I mean, motherhood is deeply, deeply humbling.  And not just because the world talks about mothers as angels when we all know very well we are human, human beings.  Motherhood is humbling because when you love these little ruffians so fiercely you want the very best for them, then you continually catch yourself being unable to give them the very best mother.  You can only be you, and you are invariably selfish and short tempered and irritable and tired and burnt-out.  Or whatever your particular shortcomings may be - those are mine.  I wish my kids could have a parent who never lost her temper, and was always level-headed and able to think before she spoke.  But, instead, they have me.  I sometimes manage to make progress toward being the parent I wish I was, but there's a lot of backsliding on my journey toward being a saintly mother.

I mean, I love my kids, and I love spending time with them individually.  Collectively they tend to run me ragged.  I do not love feeling like an unpaid maid, being ignored, bearing the brunt of their anxieties and frustrations, and being the only place where the buck stops most days.  (Nor am I enamored of sleep deprivation.... which makes all those other things that much worse.) Kids save their ugliest behavior for their parents, and unfortunately we, their parents, tend to reciprocate that favor.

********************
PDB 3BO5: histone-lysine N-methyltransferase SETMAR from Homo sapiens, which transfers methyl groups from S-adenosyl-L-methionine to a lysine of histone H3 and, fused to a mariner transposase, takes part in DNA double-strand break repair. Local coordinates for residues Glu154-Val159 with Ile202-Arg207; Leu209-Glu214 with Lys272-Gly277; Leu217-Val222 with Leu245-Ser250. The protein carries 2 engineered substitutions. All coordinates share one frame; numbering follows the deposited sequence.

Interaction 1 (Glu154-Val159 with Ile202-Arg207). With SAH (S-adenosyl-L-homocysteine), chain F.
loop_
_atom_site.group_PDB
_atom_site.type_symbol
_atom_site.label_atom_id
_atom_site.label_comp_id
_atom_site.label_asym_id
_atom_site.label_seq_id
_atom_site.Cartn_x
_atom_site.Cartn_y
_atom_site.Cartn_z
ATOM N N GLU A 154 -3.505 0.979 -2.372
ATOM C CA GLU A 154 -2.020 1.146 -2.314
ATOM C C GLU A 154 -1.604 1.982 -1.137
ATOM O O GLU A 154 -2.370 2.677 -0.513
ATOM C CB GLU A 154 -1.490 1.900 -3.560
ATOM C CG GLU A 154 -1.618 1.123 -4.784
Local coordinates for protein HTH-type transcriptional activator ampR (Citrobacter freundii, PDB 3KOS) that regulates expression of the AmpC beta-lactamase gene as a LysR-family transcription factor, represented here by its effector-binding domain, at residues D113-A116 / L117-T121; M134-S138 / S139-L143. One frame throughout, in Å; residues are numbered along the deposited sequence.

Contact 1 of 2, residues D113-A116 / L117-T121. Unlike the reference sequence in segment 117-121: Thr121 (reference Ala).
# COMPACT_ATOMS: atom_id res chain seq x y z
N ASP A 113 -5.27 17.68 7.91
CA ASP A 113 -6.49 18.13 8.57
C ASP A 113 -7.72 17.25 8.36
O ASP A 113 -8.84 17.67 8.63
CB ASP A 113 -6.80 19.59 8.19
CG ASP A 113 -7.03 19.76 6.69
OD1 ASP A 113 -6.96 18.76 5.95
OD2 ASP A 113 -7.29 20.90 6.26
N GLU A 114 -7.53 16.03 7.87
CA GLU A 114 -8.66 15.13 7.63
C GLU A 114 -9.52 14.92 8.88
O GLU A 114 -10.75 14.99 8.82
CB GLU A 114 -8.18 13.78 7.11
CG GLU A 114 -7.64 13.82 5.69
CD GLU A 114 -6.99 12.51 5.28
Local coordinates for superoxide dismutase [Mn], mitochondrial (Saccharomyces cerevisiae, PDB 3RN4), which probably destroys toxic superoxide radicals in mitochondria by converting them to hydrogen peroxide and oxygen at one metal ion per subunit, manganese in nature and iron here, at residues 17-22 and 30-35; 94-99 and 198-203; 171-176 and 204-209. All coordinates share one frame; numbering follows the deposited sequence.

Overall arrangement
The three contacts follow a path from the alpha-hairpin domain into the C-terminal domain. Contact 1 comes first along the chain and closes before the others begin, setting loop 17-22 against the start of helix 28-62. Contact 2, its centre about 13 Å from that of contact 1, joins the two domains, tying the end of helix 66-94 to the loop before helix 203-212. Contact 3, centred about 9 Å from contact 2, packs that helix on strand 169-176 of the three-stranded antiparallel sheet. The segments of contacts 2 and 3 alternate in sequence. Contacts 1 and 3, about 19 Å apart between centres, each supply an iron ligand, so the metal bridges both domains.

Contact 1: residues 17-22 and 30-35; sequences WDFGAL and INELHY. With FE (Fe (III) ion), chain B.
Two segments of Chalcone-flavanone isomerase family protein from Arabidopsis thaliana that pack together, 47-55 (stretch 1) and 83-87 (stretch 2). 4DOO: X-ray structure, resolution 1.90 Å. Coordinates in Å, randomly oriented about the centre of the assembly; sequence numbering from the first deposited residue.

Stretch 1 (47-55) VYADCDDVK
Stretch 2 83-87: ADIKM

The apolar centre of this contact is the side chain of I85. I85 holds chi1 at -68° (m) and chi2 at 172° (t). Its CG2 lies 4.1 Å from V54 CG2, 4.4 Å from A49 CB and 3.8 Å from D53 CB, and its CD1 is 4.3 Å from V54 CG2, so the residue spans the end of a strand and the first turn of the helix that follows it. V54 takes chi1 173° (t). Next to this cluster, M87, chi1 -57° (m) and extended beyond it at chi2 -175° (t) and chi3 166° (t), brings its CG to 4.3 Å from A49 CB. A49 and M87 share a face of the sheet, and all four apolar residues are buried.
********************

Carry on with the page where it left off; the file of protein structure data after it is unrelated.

So some days I despair and become convinced I'm raising a small army of psychopaths.  And because of my personality and the way I (and most other women) have been socialized, I internalize failures and give credit for successes to others or to good luck.  When my kids show a stunning lack of capacity for logical thinking, my first reaction is to try to figure out where I failed. When my kids exhibit repellant behaviors in public, I am mortified for myself because I assume everyone will use their insanity to index my worth as a human being.  There's all that cultural baggage of womanly virtue being tied up in trying to control things that aren't entirely controllable.  A virtuous woman will have her house in order and her children will be well-behaved.  I mean, crimony.  I will never have enough 'virtue' in me to stay one-step ahead of my children's capacity for entropy.  I am forever and ever trying to figure out what makes each  of their vastly different personalities tick and how to leverage that toward better social graces.

My favorite features of myself, and the things that make me like myself as a human being in my less-depressed moments are virtues of quite a different stripe.  I like my willingness to consider the possibility that I'm wrong.  I like the extra effort I take to say meaningful things (and not quip deepities) when I think people are in pain.  I like the delight I find in making things fancy or celebratory when they could just be plain and serviceable (you know, when I feel well enough to find energy to spend on such things.)